Official corporate song anticipates freedom through an alliance of man and machine

ricoh

Thinking machines are people, friend. I learned this when I chanced across electronics giant Ricoh's official corporate song. It has only 150 plays and is the only item in one of the company's myriad of localized YouTube channels, but I thought that its vision of a future alliance between man and machine compellingly inspirational. I have transcribed the lyrics below so you can sing along. There are multiple microprocessors within vocal range and all will be pleased. Read the rest

Will augmented reality be quite this unpleasant?

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Augmented reality, where stuff is visually superimposed on the real world using special glasses or whatever, is often touted as a more convincing and likely future than, say, everyone ending up in some kind of VR entertainment matrix hooked up to nutrition and shitting tubes. Sadly, AR will be even worse, at least if it resemble Keiichi Matsuda's hellish Hyper-Reality. Read the rest

M.T. Anderson, sci-fi author, accidental prophet and nice guy

In 2002, M.T. Anderson wrote the novel Feed, which featured a future in which humans are all hardwired with computer chips (the eponymous Feeds) so they can shop. Constantly. Back then it was a comment on consumerism. Now, 13 years later, I was curious if he was sick of telling us all "I told you so." Read the rest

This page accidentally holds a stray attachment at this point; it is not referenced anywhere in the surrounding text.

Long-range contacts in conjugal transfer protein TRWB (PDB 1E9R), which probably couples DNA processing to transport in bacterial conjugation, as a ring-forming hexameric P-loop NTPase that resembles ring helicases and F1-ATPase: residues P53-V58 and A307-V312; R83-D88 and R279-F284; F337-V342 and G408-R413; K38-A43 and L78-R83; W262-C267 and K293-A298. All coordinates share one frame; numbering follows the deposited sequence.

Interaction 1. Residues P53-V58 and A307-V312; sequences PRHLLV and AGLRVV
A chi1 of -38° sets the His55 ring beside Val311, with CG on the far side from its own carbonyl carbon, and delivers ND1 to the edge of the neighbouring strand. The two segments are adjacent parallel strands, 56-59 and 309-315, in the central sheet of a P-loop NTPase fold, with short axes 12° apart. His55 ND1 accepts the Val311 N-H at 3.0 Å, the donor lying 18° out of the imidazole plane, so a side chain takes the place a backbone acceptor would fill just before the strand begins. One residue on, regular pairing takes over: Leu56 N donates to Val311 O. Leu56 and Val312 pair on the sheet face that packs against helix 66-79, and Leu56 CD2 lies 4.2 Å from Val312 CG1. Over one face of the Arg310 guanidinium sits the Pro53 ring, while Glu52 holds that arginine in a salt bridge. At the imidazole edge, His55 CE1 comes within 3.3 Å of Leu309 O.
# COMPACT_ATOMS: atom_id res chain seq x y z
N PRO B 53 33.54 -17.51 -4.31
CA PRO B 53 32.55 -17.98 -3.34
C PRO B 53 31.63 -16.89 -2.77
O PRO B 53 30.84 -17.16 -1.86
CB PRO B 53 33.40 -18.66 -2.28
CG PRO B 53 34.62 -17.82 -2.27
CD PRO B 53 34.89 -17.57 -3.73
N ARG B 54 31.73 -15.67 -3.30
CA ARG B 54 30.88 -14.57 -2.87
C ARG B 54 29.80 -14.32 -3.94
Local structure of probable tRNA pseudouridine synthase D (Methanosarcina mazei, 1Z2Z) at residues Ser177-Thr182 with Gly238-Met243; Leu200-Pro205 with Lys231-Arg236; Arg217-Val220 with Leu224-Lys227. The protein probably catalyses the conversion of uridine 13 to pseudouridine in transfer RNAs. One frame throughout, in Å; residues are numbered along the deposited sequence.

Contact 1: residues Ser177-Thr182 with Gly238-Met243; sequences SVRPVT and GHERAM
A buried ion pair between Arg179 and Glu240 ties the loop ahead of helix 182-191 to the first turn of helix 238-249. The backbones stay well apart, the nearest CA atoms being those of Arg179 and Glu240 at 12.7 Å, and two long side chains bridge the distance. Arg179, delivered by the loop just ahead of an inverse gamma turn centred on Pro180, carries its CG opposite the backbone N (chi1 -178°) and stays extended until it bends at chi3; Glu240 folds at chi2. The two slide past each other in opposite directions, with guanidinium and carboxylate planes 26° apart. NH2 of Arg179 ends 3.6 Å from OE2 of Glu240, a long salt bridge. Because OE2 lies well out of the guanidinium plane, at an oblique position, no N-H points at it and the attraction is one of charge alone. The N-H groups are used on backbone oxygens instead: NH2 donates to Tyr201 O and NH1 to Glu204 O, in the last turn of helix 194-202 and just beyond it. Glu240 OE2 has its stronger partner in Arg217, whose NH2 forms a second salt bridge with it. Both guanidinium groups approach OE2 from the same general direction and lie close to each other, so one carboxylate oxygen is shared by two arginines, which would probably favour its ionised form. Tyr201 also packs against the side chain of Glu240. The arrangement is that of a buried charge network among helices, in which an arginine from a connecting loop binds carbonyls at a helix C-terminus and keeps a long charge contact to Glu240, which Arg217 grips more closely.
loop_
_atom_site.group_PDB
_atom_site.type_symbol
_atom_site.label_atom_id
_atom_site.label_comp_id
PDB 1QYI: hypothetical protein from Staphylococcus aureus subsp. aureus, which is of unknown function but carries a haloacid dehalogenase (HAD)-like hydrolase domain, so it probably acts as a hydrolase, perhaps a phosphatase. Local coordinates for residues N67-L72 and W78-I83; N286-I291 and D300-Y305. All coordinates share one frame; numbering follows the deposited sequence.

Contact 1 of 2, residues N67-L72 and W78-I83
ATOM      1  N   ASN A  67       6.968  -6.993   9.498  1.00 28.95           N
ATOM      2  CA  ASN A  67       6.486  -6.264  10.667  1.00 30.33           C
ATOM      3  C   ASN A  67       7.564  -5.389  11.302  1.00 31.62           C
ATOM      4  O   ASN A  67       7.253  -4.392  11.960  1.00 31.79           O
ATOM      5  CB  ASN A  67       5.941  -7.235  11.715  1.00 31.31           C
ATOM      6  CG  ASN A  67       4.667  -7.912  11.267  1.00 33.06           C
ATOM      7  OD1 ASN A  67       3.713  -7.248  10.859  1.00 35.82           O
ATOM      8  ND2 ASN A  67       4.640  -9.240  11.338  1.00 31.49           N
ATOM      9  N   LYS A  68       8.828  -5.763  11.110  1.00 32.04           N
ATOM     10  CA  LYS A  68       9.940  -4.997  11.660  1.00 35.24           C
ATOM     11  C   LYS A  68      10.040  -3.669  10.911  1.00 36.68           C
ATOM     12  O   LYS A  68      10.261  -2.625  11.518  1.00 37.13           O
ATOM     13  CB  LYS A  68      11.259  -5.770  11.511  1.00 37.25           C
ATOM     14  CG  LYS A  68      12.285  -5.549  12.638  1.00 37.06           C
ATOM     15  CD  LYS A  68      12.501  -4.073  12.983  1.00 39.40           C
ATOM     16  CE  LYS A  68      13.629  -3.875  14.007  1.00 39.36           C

Robot will feed you tomatoes while you run

His name is the Tomatan, and he sits on your shoulders. The idea is that long distance runners will wear this little guy so they can consume, mid race, the anti-inflammatory nutrients in tomatoes. Read the rest

Life imitates "Fringe" with development of brain-to-brain interface

Scientists managed to link the brains of a conscious human and an anesthetized rat, allowing the human to wiggle the rat's tail with his thoughts. And all God's creatures said, "Holy shitballs!" Read the rest

Resurrecting the dead — one piece at a time

Thanks to Jurassic Park, we tend to focus on one use for the DNA of extinct creatures — resurrecting them, in full, to live here in the modern age. But it's not necessary to go that far to learn a lot about those animals, and the evolution of life, in general. At the Experimental Podcast, Stephanie Vogt talks about the paleophysiologists who are reconstructing the proteins of extinct animals using fragments of DNA found in long-dead remains. Those proteins, simple as they may seem, hold some amazing stories. For instance, reconstructed haemoglobin from wooly mammoths could someday help doctors get oxygen to the brains of high-risk human surgery patients. Read the rest